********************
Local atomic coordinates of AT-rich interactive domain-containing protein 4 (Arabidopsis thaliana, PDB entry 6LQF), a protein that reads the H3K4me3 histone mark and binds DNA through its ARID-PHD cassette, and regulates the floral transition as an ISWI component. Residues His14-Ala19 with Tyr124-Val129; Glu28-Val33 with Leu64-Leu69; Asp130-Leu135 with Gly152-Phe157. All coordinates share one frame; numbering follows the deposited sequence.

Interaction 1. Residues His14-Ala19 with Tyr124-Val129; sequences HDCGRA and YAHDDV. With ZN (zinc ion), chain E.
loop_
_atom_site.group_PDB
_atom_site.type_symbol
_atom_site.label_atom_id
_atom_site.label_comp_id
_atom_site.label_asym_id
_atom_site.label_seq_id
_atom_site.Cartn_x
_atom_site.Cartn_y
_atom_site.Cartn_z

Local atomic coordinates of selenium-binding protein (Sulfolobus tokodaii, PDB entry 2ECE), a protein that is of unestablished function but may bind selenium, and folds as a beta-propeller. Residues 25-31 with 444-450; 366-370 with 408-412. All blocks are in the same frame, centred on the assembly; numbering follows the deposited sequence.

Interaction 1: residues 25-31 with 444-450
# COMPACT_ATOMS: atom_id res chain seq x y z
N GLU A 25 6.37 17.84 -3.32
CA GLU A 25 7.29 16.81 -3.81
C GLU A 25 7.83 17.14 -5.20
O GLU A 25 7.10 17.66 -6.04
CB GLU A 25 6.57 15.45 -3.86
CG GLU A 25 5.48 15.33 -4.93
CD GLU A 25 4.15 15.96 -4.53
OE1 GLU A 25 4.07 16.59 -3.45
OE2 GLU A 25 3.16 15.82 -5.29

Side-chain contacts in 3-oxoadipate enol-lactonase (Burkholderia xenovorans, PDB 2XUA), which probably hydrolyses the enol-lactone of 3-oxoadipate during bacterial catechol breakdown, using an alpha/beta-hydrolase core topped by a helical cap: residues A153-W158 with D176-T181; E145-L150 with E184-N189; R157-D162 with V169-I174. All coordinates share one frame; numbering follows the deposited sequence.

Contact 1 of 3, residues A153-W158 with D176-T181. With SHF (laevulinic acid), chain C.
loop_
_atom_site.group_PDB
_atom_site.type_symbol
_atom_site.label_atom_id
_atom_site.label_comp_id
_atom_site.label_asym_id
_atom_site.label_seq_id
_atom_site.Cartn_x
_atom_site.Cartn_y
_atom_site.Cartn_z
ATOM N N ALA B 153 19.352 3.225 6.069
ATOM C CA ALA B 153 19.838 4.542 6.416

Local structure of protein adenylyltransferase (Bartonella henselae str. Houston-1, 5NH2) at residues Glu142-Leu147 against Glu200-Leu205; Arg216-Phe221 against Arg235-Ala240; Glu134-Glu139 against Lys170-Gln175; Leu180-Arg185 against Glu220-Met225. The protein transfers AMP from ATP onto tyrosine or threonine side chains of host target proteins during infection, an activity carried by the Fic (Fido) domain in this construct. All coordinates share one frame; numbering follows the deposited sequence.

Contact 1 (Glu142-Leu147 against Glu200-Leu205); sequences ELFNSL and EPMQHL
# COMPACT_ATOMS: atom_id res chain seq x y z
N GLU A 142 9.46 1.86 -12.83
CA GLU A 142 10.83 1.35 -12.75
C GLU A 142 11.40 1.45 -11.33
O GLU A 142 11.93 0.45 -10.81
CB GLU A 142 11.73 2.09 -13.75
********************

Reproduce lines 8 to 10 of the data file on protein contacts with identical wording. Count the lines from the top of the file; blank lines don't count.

_atom_site.label_asym_id
_atom_site.label_seq_id
_atom_site.Cartn_x